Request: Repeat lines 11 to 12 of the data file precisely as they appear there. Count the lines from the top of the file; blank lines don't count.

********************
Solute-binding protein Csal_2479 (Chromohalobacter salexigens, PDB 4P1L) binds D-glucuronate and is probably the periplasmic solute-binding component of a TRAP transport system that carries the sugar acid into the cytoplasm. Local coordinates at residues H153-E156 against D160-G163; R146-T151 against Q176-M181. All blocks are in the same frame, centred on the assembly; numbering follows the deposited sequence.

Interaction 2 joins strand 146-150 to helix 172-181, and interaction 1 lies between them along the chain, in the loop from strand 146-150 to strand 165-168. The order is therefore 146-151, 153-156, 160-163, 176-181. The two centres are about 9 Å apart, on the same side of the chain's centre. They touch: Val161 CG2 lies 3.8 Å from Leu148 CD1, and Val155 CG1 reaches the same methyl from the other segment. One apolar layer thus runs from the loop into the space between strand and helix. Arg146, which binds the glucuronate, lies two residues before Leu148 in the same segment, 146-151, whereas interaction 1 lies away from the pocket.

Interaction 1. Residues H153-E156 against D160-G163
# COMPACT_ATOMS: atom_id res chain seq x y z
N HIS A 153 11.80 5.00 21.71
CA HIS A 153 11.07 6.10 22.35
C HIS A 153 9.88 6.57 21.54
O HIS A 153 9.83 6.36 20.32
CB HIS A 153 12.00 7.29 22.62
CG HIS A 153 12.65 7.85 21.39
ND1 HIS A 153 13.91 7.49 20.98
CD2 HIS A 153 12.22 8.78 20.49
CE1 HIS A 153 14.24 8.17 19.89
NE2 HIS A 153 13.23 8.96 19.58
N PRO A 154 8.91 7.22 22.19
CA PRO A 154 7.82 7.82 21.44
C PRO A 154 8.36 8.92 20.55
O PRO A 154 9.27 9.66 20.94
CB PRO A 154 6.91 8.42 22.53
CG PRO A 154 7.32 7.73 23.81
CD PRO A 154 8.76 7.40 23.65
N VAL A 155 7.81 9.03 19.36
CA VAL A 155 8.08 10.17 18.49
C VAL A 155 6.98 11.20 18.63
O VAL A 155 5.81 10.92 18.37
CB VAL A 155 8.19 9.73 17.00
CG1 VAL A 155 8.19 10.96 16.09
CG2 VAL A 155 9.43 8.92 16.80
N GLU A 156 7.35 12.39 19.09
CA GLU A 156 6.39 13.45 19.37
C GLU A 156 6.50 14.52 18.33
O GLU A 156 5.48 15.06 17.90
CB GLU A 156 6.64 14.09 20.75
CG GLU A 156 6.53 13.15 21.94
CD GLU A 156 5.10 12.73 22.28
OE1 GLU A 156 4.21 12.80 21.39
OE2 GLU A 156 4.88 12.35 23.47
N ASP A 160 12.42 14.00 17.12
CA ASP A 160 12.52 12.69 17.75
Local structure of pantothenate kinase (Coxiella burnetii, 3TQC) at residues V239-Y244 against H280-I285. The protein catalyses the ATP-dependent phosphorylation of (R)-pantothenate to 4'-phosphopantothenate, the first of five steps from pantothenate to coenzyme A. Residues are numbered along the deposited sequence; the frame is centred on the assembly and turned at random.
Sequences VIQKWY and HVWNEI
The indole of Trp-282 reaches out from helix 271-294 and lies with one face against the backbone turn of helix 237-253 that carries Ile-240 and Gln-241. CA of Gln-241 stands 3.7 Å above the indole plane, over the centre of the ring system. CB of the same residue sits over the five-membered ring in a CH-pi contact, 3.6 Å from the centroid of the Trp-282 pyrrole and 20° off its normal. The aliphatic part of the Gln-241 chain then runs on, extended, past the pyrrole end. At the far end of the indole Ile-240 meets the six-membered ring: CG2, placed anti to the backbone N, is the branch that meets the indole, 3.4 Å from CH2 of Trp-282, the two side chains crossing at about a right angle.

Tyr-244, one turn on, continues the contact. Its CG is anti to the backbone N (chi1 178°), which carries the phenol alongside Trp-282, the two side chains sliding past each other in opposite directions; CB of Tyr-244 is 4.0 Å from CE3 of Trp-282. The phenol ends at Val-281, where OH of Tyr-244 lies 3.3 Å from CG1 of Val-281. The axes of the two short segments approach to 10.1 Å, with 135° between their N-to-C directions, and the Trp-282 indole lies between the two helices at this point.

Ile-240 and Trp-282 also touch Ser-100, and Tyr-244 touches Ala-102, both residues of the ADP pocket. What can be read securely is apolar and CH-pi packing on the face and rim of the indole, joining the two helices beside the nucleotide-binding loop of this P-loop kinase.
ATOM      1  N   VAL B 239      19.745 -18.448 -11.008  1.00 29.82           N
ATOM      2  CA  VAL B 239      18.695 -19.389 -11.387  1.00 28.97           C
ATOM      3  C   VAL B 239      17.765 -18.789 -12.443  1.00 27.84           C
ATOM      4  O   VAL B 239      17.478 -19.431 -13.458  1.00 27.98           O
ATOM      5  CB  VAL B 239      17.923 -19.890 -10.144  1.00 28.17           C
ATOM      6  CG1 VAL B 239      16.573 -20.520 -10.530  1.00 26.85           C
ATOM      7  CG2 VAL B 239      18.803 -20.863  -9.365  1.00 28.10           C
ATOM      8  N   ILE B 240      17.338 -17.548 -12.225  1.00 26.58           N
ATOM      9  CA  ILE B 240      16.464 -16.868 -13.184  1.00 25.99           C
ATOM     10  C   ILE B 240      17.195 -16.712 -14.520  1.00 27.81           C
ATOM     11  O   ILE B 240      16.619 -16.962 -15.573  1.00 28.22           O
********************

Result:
ND1 HIS A 153 13.91 7.49 20.98
CD2 HIS A 153 12.22 8.78 20.49